Supreme Court Amarnath Ruling Runs Into Protest

Supreme Court Amarnath Ruling Runs Into Protest

18 August 2012
Times of India
M. Saleem Pandit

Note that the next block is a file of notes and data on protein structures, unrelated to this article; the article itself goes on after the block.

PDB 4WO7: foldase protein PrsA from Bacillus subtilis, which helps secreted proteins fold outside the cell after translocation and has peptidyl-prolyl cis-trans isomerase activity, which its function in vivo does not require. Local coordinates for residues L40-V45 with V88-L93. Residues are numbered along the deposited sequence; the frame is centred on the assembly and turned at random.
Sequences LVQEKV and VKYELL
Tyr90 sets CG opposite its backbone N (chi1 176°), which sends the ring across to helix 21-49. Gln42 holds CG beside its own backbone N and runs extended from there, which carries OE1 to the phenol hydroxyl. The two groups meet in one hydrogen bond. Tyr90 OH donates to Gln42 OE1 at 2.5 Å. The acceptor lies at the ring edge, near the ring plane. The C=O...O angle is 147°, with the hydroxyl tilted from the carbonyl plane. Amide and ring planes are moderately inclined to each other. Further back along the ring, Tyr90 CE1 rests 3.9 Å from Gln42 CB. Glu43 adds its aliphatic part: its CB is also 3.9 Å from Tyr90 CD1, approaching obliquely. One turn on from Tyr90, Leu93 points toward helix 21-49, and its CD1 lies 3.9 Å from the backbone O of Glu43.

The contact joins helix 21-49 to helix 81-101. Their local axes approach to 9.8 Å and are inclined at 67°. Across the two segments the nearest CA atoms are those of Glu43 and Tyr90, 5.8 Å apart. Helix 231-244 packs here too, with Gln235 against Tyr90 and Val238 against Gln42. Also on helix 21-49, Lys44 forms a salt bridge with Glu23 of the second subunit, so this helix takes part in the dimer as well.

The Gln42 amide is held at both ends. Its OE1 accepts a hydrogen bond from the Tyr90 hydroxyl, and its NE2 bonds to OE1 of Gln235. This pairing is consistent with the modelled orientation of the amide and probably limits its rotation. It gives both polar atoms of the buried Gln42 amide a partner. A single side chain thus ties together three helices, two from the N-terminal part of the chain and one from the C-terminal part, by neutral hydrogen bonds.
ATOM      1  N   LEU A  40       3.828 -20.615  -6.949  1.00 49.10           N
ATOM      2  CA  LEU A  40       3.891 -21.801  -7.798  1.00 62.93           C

Srinagar: Resistance to making the journey to Amarnath smoother and safer could snowball in Kashmir following separatist leader Mirwaiz Umer Farooq's protest against the Supreme Court's direction to the government to construct roads and build infrastructure on the route. Farooq says it would disturb the region's delicate ecological balance. 'If the road construction is taken up in the area, it would lead to felling of trees. This will trigger an ecological disaster in this environmentally sensitive region,' Mirwaiz said on Friday. He said it would increase pollution and result in the melting of glaciers. The Supreme Court had issued directions to build infrastructure on the Amarnath route after taking cognizance of 100 deaths during the pilgrimage to the shrine this year. Mirwaiz while asking the court to consider the environmental aspect of any move to felling of lush green trees, accused the government of 'taking the judiciary's shield' on issues involving public resistance. A civil society group, comprising academics and journalists, echoed the Mirwaiz on Saturday and warned that politicization of the pilgrimage could be fraught with serious consequences. 'We strongly believe that the principles of conservation of environment and administrative facilitation as applied to the pilgrimage to holy Gangotri and the larger conservation plans for the holy Ganga river be applied to the pilgrimage to Amarnath cave shrine as was the established practice in the past,' the group said in a statement. 'Application of uniform principles of conservation and protection are not only necessitated by the imperatives of the National Environment Policy and the National Forest Policy but also emphasized by the uniform standards of judicial principles.' The 31-member group said they support administrative measures to ensure good health and well-being of the pilgrims. 'Construction of roads and cable cars will not help in preventing deaths because of the inherent health risks in high altitude travel.'